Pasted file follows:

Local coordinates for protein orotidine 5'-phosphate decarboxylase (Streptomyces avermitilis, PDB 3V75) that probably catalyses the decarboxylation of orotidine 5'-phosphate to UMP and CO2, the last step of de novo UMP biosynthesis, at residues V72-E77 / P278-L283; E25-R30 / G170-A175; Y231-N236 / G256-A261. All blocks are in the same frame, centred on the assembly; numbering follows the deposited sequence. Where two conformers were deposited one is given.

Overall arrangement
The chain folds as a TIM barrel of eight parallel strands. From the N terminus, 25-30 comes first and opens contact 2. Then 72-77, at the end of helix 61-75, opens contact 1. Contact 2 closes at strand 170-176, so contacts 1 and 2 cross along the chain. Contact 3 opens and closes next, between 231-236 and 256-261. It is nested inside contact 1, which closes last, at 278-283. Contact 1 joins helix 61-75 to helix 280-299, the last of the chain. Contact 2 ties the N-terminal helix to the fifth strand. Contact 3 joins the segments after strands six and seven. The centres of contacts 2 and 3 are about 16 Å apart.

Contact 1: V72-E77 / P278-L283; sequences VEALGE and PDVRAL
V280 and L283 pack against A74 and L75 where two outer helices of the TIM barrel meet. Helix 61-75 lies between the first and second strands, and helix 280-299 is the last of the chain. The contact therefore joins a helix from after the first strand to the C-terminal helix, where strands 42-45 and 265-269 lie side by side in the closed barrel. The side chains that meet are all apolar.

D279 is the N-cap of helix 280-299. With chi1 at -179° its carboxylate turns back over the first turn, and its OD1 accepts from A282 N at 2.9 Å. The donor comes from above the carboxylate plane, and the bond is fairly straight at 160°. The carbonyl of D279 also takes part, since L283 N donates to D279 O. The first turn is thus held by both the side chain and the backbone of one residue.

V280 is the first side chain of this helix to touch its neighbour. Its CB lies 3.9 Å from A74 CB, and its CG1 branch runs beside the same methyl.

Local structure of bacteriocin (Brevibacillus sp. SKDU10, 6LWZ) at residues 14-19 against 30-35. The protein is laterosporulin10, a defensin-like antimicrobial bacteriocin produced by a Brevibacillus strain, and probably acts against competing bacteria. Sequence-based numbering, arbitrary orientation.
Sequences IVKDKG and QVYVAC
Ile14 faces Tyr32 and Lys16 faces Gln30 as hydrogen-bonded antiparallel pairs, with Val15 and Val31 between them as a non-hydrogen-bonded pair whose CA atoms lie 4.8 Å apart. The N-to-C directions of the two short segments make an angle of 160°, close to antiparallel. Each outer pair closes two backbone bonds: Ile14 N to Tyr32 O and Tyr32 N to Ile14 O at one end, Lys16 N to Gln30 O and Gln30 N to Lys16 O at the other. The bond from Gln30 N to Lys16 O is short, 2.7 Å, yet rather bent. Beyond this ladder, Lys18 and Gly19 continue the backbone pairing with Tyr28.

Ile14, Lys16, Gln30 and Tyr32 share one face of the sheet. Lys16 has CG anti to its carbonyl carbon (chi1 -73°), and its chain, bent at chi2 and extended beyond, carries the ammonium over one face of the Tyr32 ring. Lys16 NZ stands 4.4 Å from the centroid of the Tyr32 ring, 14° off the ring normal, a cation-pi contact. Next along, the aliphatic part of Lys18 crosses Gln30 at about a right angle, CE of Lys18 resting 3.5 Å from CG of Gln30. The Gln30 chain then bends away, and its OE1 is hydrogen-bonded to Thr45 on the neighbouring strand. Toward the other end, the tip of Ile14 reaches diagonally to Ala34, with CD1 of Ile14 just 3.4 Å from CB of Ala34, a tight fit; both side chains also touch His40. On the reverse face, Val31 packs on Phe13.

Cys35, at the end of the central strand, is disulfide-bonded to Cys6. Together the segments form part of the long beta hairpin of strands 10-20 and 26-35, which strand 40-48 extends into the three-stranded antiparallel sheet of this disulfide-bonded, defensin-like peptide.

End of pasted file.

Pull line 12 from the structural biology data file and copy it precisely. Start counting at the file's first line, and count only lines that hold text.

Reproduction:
Cys35, at the end of the central strand, is disulfide-bonded to Cys6. Together the segments form part of the long beta hairpin of strands 10-20 and 26-35, which strand 40-48 extends into the three-stranded antiparallel sheet of this disulfide-bonded, defensin-like peptide.